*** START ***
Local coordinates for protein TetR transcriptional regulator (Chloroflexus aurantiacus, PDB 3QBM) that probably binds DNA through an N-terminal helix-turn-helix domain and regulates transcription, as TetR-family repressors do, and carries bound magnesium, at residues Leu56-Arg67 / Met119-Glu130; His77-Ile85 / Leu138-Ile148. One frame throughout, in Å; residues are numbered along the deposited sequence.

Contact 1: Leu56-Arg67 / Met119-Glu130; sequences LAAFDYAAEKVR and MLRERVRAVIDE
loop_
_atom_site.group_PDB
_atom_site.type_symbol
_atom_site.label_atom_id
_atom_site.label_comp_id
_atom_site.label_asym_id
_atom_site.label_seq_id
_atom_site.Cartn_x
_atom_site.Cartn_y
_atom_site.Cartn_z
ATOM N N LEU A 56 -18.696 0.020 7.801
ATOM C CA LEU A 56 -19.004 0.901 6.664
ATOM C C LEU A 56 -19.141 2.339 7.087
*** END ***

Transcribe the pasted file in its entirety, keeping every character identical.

Local coordinates for protein TetR transcriptional regulator (Chloroflexus aurantiacus, PDB 3QBM) that probably binds DNA through an N-terminal helix-turn-helix domain and regulates transcription, as TetR-family repressors do, and carries bound magnesium, at residues Leu56-Arg67 / Met119-Glu130; His77-Ile85 / Leu138-Ile148. One frame throughout, in Å; residues are numbered along the deposited sequence.

Contact 1: Leu56-Arg67 / Met119-Glu130; sequences LAAFDYAAEKVR and MLRERVRAVIDE
loop_
_atom_site.group_PDB
_atom_site.type_symbol
_atom_site.label_atom_id
_atom_site.label_comp_id
_atom_site.label_asym_id
_atom_site.label_seq_id
_atom_site.Cartn_x
_atom_site.Cartn_y
_atom_site.Cartn_z
ATOM N N LEU A 56 -18.696 0.020 7.801
ATOM C CA LEU A 56 -19.004 0.901 6.664
ATOM C C LEU A 56 -19.141 2.339 7.087